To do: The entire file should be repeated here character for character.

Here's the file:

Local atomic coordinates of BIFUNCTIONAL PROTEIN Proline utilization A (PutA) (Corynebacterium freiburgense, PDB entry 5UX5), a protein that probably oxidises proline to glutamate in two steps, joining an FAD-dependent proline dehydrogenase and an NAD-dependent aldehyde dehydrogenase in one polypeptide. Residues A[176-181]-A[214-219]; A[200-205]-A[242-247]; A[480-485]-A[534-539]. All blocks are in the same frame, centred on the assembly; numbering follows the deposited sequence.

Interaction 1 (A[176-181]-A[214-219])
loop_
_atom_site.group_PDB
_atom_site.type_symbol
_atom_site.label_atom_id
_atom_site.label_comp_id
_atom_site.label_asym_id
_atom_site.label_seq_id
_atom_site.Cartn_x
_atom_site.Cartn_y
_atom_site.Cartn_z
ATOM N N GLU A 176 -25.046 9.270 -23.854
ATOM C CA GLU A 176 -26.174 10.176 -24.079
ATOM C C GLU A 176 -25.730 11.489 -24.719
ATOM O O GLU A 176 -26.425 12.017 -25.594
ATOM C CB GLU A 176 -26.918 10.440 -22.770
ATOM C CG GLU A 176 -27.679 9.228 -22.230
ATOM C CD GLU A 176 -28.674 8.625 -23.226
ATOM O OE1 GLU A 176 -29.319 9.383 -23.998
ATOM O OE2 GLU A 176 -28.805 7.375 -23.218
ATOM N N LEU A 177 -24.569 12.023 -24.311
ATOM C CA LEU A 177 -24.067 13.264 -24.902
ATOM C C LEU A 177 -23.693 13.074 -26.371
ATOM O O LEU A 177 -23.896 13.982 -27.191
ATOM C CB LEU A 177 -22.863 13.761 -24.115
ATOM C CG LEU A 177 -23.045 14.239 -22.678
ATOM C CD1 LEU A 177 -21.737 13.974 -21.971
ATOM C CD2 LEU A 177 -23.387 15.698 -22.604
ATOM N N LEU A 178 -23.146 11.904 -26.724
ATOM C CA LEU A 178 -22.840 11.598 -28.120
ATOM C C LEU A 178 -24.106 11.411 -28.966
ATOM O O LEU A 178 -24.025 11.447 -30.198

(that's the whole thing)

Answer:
Local atomic coordinates of BIFUNCTIONAL PROTEIN Proline utilization A (PutA) (Corynebacterium freiburgense, PDB entry 5UX5), a protein that probably oxidises proline to glutamate in two steps, joining an FAD-dependent proline dehydrogenase and an NAD-dependent aldehyde dehydrogenase in one polypeptide. Residues A[176-181]-A[214-219]; A[200-205]-A[242-247]; A[480-485]-A[534-539]. All blocks are in the same frame, centred on the assembly; numbering follows the deposited sequence.

Interaction 1 (A[176-181]-A[214-219])
loop_
_atom_site.group_PDB
_atom_site.type_symbol
_atom_site.label_atom_id
_atom_site.label_comp_id
_atom_site.label_asym_id
_atom_site.label_seq_id
_atom_site.Cartn_x
_atom_site.Cartn_y
_atom_site.Cartn_z
ATOM N N GLU A 176 -25.046 9.270 -23.854
ATOM C CA GLU A 176 -26.174 10.176 -24.079
ATOM C C GLU A 176 -25.730 11.489 -24.719
ATOM O O GLU A 176 -26.425 12.017 -25.594
ATOM C CB GLU A 176 -26.918 10.440 -22.770
ATOM C CG GLU A 176 -27.679 9.228 -22.230
ATOM C CD GLU A 176 -28.674 8.625 -23.226
ATOM O OE1 GLU A 176 -29.319 9.383 -23.998
ATOM O OE2 GLU A 176 -28.805 7.375 -23.218
ATOM N N LEU A 177 -24.569 12.023 -24.311
ATOM C CA LEU A 177 -24.067 13.264 -24.902
ATOM C C LEU A 177 -23.693 13.074 -26.371
ATOM O O LEU A 177 -23.896 13.982 -27.191
ATOM C CB LEU A 177 -22.863 13.761 -24.115
ATOM C CG LEU A 177 -23.045 14.239 -22.678
ATOM C CD1 LEU A 177 -21.737 13.974 -21.971
ATOM C CD2 LEU A 177 -23.387 15.698 -22.604
ATOM N N LEU A 178 -23.146 11.904 -26.724
ATOM C CA LEU A 178 -22.840 11.598 -28.120
ATOM C C LEU A 178 -24.106 11.411 -28.966
ATOM O O LEU A 178 -24.025 11.447 -30.198